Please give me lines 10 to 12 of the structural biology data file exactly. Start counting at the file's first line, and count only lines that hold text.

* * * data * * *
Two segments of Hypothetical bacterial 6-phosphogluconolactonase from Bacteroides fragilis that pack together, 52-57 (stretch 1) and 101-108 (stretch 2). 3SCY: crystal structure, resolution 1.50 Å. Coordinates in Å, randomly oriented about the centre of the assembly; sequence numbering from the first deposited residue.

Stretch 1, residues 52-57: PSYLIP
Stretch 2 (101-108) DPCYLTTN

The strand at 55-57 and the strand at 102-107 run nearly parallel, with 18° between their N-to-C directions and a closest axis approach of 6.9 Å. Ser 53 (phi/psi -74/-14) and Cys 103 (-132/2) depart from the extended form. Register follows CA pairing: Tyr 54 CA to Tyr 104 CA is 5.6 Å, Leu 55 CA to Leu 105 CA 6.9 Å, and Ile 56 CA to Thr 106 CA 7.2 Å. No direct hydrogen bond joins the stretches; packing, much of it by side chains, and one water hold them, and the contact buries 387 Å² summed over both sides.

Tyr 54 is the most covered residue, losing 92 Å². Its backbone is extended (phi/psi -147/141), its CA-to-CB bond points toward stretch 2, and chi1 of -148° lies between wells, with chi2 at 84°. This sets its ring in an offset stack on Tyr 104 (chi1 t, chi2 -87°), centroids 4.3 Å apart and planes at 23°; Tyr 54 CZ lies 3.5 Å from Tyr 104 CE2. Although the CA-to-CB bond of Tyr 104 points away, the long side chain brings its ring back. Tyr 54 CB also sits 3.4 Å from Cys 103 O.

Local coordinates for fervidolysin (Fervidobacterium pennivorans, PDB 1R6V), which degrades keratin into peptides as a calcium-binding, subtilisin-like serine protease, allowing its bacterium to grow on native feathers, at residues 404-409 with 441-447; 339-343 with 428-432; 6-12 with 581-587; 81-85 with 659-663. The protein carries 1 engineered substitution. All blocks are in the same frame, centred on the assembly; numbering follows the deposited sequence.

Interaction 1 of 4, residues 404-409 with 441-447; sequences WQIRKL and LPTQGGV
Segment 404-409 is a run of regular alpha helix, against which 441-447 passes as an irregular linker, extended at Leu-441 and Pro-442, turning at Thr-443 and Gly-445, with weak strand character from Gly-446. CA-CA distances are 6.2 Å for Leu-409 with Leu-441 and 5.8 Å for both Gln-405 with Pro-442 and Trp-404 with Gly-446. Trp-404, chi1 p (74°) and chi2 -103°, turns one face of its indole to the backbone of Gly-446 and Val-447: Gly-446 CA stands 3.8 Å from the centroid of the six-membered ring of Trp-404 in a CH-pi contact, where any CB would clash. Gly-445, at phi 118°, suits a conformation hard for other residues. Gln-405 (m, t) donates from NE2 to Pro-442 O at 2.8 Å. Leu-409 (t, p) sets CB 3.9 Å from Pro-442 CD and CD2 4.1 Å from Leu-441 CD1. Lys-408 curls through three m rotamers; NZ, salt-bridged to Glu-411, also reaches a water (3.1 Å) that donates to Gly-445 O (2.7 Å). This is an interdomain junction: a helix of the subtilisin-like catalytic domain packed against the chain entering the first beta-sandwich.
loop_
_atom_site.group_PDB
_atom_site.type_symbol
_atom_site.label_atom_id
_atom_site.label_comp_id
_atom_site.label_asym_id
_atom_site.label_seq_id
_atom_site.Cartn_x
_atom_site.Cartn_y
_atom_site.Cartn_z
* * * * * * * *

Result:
_atom_site.group_PDB
_atom_site.type_symbol
_atom_site.label_atom_id